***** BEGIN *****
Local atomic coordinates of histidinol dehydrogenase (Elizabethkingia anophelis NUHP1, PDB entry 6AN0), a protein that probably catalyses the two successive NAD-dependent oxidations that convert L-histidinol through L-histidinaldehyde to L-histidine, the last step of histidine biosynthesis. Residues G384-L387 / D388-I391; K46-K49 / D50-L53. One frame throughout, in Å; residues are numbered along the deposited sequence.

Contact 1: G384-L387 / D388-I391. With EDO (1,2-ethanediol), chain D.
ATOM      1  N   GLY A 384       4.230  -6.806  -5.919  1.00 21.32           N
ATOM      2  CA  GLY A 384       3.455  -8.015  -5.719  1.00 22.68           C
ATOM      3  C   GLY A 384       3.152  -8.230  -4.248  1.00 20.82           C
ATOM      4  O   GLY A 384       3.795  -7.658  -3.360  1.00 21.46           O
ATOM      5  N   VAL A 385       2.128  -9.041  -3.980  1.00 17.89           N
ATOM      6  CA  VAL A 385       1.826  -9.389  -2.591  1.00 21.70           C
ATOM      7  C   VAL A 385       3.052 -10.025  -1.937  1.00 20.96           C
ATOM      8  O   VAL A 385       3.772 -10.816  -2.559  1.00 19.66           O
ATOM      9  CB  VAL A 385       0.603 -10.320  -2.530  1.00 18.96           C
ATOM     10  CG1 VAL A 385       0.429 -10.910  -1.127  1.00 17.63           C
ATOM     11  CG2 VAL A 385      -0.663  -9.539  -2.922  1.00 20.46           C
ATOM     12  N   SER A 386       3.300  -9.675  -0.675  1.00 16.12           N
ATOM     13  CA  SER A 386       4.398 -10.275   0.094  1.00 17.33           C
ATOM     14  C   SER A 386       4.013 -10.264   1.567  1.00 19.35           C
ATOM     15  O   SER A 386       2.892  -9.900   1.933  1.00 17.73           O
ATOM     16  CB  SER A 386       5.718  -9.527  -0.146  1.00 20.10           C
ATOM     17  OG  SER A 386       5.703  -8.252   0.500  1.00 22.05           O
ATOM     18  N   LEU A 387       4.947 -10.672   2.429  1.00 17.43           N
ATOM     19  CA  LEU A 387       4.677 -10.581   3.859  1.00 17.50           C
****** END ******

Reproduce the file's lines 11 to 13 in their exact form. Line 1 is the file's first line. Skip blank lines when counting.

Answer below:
ATOM      9  CB  VAL A 385       0.603 -10.320  -2.530  1.00 18.96           C
ATOM     10  CG1 VAL A 385       0.429 -10.910  -1.127  1.00 17.63           C
ATOM     11  CG2 VAL A 385      -0.663  -9.539  -2.922  1.00 20.46           C